Hmmm, that’s interesting. The first thing is that for me it’s really not a sequel of Junior. I mean, there are a lot of common themes for sure and the body metamorphosis being at the center, and the discovery of one's femininity and humanity being another one. And both of the characters being named Justine. Because of their tragedy, I thought it made sense when we, ahh, think about the Marquis de Sade work...but for me they are two distinct characters. The Justine of Junior and the Justine of Raw are not the same person. However, say you ask me, let’s say, if it was hard for me to pinpoint my character when I was writing it, the answer is yes. The thing is that, you know, funnily enough, a character like say Adrian was very clear to me since the very first draft. Very clear. And he had changed very little from the first draft to the seventh draft, which was the last one. On the contrary, Justine’s character was very very hard to pinpoint for me. I was like, somehow, until the 3rd or 4th draft, I could not relate to her in an intimate or organic way. I had my story. I knew what her journey or her journey towards humanity was going to be and all this was very clear but herself, she did not move me. And for me, I cannot defend a character if I am not moved by him or her. So it took me a long time. And I got the “click” when I started realizing she had flaws. You know? And [her] flaws made me relate to her. Like for example, she’s not such a good sister to be honest. She’s quite annoying. Her sister is saying “no but seriously, it’s really easy, it’s very small.” And I put myself in the shoes of the older sister and I want to slap her in the face she’s so annoying, you know? And this and also the fact that her body has flaws and I started imagining all the flaws she has in her character and this is when I could actually relate to her. Because I do believe that flaws are a good entry point into a character rather than from one who is super fake and too perfect and so smart and, you know, so funny and so good at everything, you know, I can’t relate to people like this. So that’s how I got her.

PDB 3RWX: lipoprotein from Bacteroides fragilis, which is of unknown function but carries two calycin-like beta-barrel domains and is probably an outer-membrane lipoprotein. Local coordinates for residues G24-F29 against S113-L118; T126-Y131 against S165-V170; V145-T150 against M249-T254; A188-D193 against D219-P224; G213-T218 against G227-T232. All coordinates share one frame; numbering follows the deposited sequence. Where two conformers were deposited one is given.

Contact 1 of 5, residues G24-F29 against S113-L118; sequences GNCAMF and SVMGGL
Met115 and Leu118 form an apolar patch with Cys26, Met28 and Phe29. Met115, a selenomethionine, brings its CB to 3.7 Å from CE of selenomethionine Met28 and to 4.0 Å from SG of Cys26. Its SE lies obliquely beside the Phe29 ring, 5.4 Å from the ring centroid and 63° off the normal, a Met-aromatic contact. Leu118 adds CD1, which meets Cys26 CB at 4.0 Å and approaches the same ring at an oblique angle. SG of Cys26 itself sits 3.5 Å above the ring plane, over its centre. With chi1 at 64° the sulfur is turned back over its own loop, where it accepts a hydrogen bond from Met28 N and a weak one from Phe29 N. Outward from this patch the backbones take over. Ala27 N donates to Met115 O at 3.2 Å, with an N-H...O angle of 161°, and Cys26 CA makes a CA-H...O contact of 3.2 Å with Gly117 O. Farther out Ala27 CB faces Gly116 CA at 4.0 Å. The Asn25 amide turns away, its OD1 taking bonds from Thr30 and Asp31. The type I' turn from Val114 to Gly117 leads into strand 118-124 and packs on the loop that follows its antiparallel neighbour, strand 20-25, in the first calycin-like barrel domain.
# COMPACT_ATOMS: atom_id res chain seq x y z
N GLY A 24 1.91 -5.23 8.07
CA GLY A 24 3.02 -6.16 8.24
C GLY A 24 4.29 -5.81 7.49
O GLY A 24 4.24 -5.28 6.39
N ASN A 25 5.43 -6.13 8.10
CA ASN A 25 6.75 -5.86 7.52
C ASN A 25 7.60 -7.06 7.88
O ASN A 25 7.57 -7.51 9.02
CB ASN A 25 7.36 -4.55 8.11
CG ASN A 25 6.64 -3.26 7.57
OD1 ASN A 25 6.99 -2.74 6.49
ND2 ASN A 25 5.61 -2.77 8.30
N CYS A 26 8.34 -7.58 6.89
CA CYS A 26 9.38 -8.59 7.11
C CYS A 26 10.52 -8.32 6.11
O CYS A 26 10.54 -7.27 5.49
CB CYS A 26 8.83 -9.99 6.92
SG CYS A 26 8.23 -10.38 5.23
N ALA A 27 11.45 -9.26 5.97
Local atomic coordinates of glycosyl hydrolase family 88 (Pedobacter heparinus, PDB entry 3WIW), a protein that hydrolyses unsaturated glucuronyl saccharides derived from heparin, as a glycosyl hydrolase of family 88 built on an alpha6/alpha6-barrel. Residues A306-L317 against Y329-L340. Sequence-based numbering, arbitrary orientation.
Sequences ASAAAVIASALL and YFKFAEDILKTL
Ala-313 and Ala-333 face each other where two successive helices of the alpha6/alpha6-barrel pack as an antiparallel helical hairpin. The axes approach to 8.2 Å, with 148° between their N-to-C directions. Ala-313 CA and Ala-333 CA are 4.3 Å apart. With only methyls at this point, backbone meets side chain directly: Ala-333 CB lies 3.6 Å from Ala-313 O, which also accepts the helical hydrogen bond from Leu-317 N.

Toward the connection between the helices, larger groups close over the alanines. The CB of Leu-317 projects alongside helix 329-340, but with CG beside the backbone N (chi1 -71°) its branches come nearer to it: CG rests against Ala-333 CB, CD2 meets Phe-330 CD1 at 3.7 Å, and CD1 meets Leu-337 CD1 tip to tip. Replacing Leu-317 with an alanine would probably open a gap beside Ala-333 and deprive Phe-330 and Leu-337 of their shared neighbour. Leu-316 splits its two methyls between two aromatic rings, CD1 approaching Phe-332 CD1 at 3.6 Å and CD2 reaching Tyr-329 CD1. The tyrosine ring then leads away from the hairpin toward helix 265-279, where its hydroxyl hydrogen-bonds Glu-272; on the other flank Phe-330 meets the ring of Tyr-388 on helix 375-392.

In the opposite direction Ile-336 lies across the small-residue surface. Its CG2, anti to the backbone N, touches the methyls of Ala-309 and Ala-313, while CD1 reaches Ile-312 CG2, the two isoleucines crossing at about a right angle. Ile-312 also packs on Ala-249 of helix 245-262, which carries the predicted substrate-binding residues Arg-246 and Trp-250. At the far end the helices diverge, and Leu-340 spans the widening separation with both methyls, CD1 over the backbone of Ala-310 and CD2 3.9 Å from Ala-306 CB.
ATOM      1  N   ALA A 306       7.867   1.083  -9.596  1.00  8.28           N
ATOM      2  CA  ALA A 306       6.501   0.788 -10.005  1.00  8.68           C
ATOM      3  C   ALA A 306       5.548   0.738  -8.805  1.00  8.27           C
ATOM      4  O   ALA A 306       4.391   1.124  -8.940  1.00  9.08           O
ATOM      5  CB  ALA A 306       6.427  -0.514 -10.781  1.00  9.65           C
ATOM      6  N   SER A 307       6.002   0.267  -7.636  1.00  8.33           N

At the center of your film, you have Justine’s emotional struggle with conformity and how that affects the relationship with her sister. Was it hard to make sure the other transgressive elements in the film didn’t override that very touching story?